Lars Jaeger, a scientist who made his name in the investment world developing alternative beta strategies, has a big new mission. He is helping the global asset manager GAM, of which he is head of quantitative research in the Alternative Investment Solutions team, to build a platform of alternative risk premia as an industry standard.
Jaeger, visiting Australia last week, said GAM’s current alternative risk premia platform has 25-30 separate strategies, which most institutional clients were interested in taking on as a whole and actively managed portfolio. Very large pension funds and sovereign wealth funds might consider single-strategy mandates instead.
“We have a large spectrum of return drivers,” Jaeger said. “We’re the only player in the market that’s investing in alternative risk premia with a track record of more than ten years and includes real world experience for 2008.”
Jaeger started exploring the separation of hedge fund alphas and betas in about 2002, when he was at Partners Group in charge of the firm’s hedge fund program. “I wanted to understand how to value hedge fund performance. I came to the conclusion that a lot of the returns from hedge funds were due to betas, rather than pure skill or alpha.”
The group launched its alternative beta strategies in 2004, the first mainstream fund manager to do so. “We pride ourselves on having started this,” Jaeger said. “We seeded it with our own capital and then went to the market in 2006.”
The strategies did fairly well in 2007, which is the year when a lot of other quantitative managers turned in poor performance – allegedly because of the weight of money which went into their strategies.
Jaeger and his team spun out of Partners Group to form their own boutique, Alternative Beta Partners, and then in late 2014 after lengthy discussions decided to partner with a new big brother at GAM. GAM has a risk premia team of eight people. GAM’s diversified Alternatives Risk Premia strategy has delivered annualised returns of 4.8 per cent with a Sharpe ratio of 1.25 since March 2012. Importantly, the correlation with equities is only 0.32 and with bonds 0.06.
GAM does a number of things differently to the handful of others who also look to provide alternative risk premia performance. It uses three main styles – value, momentum and carry – across the asset classes of equities, fixed income, commodities and foreign exchange. A sample portfolio assigns 41 per cent to value, 24 per cent to momentum and 35 per cent to carry. GAM has several individual risk premia strategies within each style.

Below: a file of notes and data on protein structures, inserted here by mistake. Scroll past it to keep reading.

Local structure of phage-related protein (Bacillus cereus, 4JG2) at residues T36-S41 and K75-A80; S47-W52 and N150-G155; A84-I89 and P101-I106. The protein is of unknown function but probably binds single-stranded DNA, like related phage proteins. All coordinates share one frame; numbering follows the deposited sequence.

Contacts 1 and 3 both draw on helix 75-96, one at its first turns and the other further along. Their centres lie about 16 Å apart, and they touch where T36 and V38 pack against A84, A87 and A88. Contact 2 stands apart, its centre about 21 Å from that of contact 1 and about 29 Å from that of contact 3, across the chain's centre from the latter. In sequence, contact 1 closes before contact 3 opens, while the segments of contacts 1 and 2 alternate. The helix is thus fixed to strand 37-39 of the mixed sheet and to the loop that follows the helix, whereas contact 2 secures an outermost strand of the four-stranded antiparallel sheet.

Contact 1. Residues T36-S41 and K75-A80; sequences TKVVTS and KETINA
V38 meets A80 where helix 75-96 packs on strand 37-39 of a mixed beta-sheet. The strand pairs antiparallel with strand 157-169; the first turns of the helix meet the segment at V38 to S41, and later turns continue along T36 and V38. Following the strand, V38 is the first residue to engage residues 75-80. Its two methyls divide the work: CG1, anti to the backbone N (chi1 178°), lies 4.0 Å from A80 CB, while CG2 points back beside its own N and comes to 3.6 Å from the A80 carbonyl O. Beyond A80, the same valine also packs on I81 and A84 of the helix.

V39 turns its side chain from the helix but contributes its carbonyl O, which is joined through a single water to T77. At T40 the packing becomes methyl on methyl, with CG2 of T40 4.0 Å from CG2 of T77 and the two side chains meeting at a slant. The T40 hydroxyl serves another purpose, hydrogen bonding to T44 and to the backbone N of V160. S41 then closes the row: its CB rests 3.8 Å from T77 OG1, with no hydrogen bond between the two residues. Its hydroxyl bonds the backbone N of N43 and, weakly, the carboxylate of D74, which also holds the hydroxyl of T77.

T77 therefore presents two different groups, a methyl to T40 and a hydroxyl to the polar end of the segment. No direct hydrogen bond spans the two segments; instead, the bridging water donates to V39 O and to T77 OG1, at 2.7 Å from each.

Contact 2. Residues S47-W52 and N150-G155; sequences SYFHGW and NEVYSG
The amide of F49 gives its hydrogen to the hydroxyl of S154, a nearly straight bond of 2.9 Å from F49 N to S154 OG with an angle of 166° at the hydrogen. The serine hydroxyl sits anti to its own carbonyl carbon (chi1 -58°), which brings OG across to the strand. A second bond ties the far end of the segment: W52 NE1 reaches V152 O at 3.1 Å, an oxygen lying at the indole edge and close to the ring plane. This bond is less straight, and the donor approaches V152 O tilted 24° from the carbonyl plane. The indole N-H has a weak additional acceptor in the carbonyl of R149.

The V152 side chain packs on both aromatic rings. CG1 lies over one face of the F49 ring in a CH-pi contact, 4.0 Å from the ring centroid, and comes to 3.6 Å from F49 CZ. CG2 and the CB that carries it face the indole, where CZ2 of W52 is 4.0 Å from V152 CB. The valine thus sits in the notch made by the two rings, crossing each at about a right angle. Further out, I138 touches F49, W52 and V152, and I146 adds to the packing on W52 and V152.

For currency management, for instance, it tends to go long those currencies with high purchasing power. For a country like Switzerland, where Jaeger lives, this seems to be inevitably an underweight.
“Some people forget that Switzerland is a country and not just a currency,” he jokes. “It’s been over-valued for 30 years, but no-one seems to care. It always benefits from a flight to quality [after a market scare], much like gold.”
GAM does what it calls ‘expected drawdown analysis’ to minimise drawdowns and deliver an output of a risk-neutral portfolio for implementation, assign risk weightings to all positions within each premia strategy and actively review and enhance exposures, rebalancing at least monthly. This form of risk management is similar to volatility-focused risk parity, but GAM focuses rather on drawdowns not volatility as their view this as a better measure of expected risk.
In Australia, the development of alternative beta strategies for super funds has been helped along by interest from consultants JANA Investment Advisers and Towers Watson. Towers Watson’s annual hedge fund paper, published last month, devotes a good amount of space to alternative beta and how it can be used in a portfolio. The seminal work quoted on the topic, though, was written by Jaeger and published as a 260-page book – ‘Alternative Beta Strategies and Hedge Fund Replication’ – in 2008.
Jaeger and GAM are not index managers. They simply want to use every tool available to them to maximize returns – both active and systematic. Because of its fee advantage and greater certainty of outcome, alternative risk premia is a tool which is gaining in popularity alongside other smart beta strategies.
Jaeger has also written three other books on risk management and new investment strategies as well as numerous papers. He stays true to his academic roots. In his spare time he blogs on scientific matters to do with both physics and philosophy. His PhD was in theoretical physics from the Max-Planck Institute for Physics of Complex Systems.
* Greg Bright is publisher of Investor Strategy News (Australia)